The most likely organ in the bullet's trajectory is the descending colon. The descending colon is a retroperitoneal structure located in the left abdomen.
In this patient with a bullet wound to the left abdomen with involvement of a retroperitoneal structure, the most likely affected organ among those listed is the descending colon. The retroperitoneum is the portion of the abdominal cavity that lies behind (retro-) the parietal peritoneum and anterior to the transversalis fascia. A useful mnemonic for remembering which structures are retroperitoneal is SADPUCKER: Suprarenal (adrenal) glands; Aorta and inferior vena cava (IVC); Duodenum (except for the most proximal aspect which is intraperitoneal); Pancreas (head, neck, and body); Ureters, Colon (ascending and descending); Kidneys; Esophagus (lower 2/3); and Rectum (upper 2/3).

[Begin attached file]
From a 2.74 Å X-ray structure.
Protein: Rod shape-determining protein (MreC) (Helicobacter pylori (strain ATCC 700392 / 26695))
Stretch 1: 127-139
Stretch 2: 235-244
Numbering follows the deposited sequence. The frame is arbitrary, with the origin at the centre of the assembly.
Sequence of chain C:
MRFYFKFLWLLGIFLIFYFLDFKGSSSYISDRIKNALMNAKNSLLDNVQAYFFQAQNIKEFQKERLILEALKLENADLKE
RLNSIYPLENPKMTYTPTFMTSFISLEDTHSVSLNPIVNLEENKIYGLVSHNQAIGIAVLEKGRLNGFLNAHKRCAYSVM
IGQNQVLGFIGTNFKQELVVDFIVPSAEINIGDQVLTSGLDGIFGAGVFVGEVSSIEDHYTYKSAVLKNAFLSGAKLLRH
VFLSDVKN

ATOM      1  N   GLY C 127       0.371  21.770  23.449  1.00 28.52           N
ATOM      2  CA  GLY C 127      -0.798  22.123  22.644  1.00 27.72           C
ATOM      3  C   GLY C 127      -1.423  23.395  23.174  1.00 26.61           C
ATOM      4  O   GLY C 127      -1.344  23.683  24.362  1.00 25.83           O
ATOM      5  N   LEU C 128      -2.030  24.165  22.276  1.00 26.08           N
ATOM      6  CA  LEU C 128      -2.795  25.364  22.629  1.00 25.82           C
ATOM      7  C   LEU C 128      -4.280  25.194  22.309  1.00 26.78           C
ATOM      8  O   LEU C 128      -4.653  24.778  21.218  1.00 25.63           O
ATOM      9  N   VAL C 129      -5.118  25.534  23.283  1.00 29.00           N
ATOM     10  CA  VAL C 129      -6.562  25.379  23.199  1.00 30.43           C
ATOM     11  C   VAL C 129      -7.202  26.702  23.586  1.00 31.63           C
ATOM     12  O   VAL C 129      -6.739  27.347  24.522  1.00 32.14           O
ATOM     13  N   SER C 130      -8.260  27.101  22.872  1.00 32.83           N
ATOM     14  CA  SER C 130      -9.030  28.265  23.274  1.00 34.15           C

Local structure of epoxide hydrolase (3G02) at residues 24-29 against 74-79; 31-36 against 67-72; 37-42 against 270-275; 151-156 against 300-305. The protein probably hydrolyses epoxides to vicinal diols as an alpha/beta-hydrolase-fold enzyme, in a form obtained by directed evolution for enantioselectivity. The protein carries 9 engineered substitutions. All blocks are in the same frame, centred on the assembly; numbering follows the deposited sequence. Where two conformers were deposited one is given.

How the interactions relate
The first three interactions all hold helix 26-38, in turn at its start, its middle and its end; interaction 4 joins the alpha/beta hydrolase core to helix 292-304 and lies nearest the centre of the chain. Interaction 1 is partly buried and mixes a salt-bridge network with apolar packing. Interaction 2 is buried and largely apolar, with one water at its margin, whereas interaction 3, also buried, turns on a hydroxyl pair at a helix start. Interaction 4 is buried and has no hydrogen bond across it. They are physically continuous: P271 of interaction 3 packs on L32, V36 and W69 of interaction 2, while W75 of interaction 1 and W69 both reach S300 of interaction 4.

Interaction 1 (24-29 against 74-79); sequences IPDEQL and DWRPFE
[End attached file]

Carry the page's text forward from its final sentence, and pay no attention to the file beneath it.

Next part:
Answer 2: The transverse colon is an intraperitoneal structure.
Answer 3: Although the ascending colon is a retroperitoneal structure, it is less likely to be injured in this case as it is located on the right side of the body.
Answer 4: The duodenum is divided into four parts: first (superior), second (descending), third (inferior), and fourth (ascending). All parts of the duodenum are retroperitoneal except for the most proximal part of the superior duodenum.
Answer 5: The sigmoid colon is an intraperitoneal structure.
Bullet Summary: The retroperitoneum is the anatomic space located posterior to the parietal peritoneum. It contains key organs including the adrenal glands, aorta, IVC, distal duodenum, head, neck, and body of the pancreas, ureters, ascending and descending colon, kidneys, lower esophagus, and upper rectum.